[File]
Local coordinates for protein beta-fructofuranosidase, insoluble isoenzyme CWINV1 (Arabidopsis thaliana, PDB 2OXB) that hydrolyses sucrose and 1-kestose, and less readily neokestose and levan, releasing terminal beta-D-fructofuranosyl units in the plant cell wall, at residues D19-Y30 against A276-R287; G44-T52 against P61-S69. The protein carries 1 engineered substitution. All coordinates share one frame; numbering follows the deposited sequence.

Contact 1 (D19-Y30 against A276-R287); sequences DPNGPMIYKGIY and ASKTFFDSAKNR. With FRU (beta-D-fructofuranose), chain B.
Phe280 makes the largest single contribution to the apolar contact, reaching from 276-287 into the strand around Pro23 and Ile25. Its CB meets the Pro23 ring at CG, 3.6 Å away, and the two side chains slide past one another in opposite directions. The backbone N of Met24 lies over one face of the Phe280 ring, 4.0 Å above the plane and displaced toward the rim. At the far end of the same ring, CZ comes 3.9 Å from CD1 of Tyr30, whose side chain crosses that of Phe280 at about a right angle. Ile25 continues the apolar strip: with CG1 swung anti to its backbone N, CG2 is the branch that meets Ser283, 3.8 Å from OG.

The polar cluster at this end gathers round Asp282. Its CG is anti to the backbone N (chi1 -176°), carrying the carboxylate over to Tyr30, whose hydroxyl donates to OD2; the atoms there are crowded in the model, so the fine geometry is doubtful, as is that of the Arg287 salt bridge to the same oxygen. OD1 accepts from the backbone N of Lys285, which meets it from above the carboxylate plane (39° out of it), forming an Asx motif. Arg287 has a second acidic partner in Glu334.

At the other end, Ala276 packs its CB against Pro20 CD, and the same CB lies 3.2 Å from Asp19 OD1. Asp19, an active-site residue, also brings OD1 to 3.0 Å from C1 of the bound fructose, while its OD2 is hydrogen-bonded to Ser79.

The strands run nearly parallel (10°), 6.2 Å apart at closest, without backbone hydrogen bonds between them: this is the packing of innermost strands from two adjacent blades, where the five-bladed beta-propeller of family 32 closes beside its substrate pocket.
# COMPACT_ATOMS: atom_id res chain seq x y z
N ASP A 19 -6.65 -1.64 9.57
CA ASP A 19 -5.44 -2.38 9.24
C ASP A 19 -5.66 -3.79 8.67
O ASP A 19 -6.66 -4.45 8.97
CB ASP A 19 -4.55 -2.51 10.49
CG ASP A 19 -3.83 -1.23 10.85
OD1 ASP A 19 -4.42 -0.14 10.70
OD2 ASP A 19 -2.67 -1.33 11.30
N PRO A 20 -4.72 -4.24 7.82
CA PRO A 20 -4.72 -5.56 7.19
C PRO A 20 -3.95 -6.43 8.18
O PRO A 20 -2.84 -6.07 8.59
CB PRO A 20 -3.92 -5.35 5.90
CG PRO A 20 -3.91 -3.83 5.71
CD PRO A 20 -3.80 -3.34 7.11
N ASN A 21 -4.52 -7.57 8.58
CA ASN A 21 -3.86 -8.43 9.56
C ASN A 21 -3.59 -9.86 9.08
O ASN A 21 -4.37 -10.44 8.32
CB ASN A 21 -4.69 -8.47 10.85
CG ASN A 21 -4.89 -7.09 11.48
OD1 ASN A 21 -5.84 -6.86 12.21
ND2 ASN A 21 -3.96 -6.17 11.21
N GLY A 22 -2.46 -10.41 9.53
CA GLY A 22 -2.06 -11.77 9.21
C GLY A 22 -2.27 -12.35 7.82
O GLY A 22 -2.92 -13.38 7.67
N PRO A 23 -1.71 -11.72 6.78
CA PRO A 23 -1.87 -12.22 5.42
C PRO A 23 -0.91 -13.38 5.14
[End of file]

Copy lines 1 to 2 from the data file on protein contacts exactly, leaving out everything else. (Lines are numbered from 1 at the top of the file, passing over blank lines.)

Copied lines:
Local coordinates for protein beta-fructofuranosidase, insoluble isoenzyme CWINV1 (Arabidopsis thaliana, PDB 2OXB) that hydrolyses sucrose and 1-kestose, and less readily neokestose and levan, releasing terminal beta-D-fructofuranosyl units in the plant cell wall, at residues D19-Y30 against A276-R287; G44-T52 against P61-S69. The protein carries 1 engineered substitution. All coordinates share one frame; numbering follows the deposited sequence.

Contact 1 (D19-Y30 against A276-R287); sequences DPNGPMIYKGIY and ASKTFFDSAKNR. With FRU (beta-D-fructofuranose), chain B.